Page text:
Firefox for Android Reveals the Future of the Mobile Web
In an era when tech companies are attempting to squeeze more data and more dollars out of users, it is refreshing to know that there are organizations that aim to make the Web a better, more functional place. Mozilla is one. Today it unveils the latest version of Firefox for Android. While the browser is an excellent update, the most interesting thing about it is what it says about the future of the mobile Web.
Fast, Functional, Secure
To many mobile users, a browser is a browser is a browser. As long as it works, they do not really care what’s under the hood. Yet not all browsers are created equal, especially on mobile. Some browsers render mobile websites better, some can sync data from a desktop browser, some specialize in privacy. When it comes to performance and function, no one mobile browser is perfect.
The new Firefox for Android is a big step up from earlier versions, which were functional but did not always offer a terrific user experience. They lagged and could be generally frustrating. Speed wins on the Web, and Firefox for Android has not always kept up with the competition.
That changes with the new version. It is remarkably fast. It renders the mobile Web extremely well and “snaps” to websites without a significant amount of load time. Users tend to notice when a browser is extraordinarily responsive, and Firefox delivers this time around on Android. When Mozilla says it likes to “move at the speed of the Web,” the statement is not hyperbole this time.
Several other browsers like to tout speed as well. Opera and Dolphin are the next closest competitors to Mozilla in the third-party Android browser race, and both offer decent features and adequate speed. Yet none really stands out. For the time being, Firefox for Android is the king of speed.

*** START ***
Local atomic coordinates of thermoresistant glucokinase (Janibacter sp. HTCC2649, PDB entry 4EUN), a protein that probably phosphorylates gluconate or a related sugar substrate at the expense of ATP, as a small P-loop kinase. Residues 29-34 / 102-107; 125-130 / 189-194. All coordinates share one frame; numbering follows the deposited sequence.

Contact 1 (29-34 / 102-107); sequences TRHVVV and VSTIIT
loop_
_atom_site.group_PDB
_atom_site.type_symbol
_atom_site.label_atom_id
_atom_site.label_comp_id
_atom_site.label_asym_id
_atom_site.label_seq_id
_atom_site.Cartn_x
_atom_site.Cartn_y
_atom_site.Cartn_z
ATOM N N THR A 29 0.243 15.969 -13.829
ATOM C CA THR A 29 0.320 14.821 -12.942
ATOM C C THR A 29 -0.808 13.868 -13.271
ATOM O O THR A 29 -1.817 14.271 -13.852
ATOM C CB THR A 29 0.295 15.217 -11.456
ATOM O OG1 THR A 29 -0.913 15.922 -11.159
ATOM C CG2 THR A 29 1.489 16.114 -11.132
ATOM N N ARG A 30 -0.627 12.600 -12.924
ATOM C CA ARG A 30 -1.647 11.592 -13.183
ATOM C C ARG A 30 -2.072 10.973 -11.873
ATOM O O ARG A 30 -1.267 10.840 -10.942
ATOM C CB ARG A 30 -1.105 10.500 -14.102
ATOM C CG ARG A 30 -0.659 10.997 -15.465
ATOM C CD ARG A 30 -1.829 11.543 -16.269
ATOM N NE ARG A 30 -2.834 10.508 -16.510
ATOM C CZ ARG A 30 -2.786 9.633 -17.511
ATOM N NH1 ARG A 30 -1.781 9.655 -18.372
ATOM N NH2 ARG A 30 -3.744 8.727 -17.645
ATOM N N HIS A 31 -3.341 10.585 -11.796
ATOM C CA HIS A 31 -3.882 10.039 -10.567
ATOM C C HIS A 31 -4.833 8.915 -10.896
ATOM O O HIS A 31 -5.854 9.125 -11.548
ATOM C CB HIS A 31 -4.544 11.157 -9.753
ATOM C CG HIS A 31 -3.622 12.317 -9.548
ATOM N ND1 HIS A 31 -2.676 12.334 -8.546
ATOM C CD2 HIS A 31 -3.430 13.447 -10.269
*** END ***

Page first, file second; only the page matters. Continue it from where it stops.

When it comes to functionality, Mozilla has added features that align Firefox with other Android browsers. The upgrade offers Flash support, a personalized start page, the Awesome Screen (which shows you a list of your bookmarks and history when you type in the URL bar) and Firefox Sync, a feature that connects data between desktop and mobile Firefox browsers. The ability to sync desktop and mobile browsers is something that Google does very well with its Chrome Beta for Android, and it provides a seamless user experience between platforms.
Mozilla is also committed to protecting users’ data. Firefox for Android is one of the first mobile browsers to add a “do not track” option to shield users from behavioral tracking used for advertising. Mozilla also offers a “master password” feature that protects usernames and login credentials that you save in Firefox. When you save your master password, you will be prompted to enter it before signing into a site where you have stored passwords. Firefox for Android also provides more granular controls such as the ability to enable or disable cookies, clear private history or send performance data back to Mozilla.
HTML5: Taking the Next Step
Firefox for Android, as a stand-alone entity, is a decent addition to the third-party Android browser ecosystem. But features, speed and security only tell a portion of the story.
Mozilla is creating its own browser-based mobile operating system that could eventually compete with Android, iOS, BlackBerry and Windows Phone on the smartphone market. The project, called Boot2Gecko (B2G), is an attempt to create an OS that is free and open, and push the technological standards of the mobile Web.
It is still very much a work in progress. Mozilla’s priorities for B2G can be seen directly in what the company has released in the latest Firefox for Android. Many of the capabilities for B2G are being developed in concert with Android. The idea is to make a browser-based operating system act like the native environments in iOS and Android. This is no easy feat.